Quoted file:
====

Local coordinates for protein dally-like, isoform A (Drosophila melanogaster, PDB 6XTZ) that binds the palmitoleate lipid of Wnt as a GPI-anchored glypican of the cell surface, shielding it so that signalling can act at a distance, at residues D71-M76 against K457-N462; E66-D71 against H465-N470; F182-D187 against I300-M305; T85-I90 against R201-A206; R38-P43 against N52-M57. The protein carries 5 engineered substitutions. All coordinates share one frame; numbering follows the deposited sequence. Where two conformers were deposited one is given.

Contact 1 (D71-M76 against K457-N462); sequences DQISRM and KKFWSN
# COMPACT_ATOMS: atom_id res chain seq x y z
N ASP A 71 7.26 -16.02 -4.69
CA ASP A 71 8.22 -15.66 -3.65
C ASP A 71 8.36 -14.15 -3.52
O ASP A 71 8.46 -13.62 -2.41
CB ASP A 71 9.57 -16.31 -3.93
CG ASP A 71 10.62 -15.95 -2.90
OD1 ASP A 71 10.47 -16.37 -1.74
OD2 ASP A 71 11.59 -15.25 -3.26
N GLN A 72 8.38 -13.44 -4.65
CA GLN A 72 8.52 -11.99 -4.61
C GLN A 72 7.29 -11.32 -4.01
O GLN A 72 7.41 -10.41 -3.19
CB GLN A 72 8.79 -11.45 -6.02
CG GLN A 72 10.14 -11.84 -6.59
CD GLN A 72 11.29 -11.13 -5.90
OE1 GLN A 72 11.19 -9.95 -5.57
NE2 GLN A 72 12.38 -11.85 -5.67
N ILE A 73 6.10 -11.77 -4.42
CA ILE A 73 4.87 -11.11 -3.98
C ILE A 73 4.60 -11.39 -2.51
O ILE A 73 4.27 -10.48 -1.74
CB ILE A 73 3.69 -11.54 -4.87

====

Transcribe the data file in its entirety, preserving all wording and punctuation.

Local coordinates for protein dally-like, isoform A (Drosophila melanogaster, PDB 6XTZ) that binds the palmitoleate lipid of Wnt as a GPI-anchored glypican of the cell surface, shielding it so that signalling can act at a distance, at residues D71-M76 against K457-N462; E66-D71 against H465-N470; F182-D187 against I300-M305; T85-I90 against R201-A206; R38-P43 against N52-M57. The protein carries 5 engineered substitutions. All coordinates share one frame; numbering follows the deposited sequence. Where two conformers were deposited one is given.

Contact 1 (D71-M76 against K457-N462); sequences DQISRM and KKFWSN
# COMPACT_ATOMS: atom_id res chain seq x y z
N ASP A 71 7.26 -16.02 -4.69
CA ASP A 71 8.22 -15.66 -3.65
C ASP A 71 8.36 -14.15 -3.52
O ASP A 71 8.46 -13.62 -2.41
CB ASP A 71 9.57 -16.31 -3.93
CG ASP A 71 10.62 -15.95 -2.90
OD1 ASP A 71 10.47 -16.37 -1.74
OD2 ASP A 71 11.59 -15.25 -3.26
N GLN A 72 8.38 -13.44 -4.65
CA GLN A 72 8.52 -11.99 -4.61
C GLN A 72 7.29 -11.32 -4.01
O GLN A 72 7.41 -10.41 -3.19
CB GLN A 72 8.79 -11.45 -6.02
CG GLN A 72 10.14 -11.84 -6.59
CD GLN A 72 11.29 -11.13 -5.90
OE1 GLN A 72 11.19 -9.95 -5.57
NE2 GLN A 72 12.38 -11.85 -5.67
N ILE A 73 6.10 -11.77 -4.42
CA ILE A 73 4.87 -11.11 -3.98
C ILE A 73 4.60 -11.39 -2.51
O ILE A 73 4.27 -10.48 -1.74
CB ILE A 73 3.69 -11.54 -4.87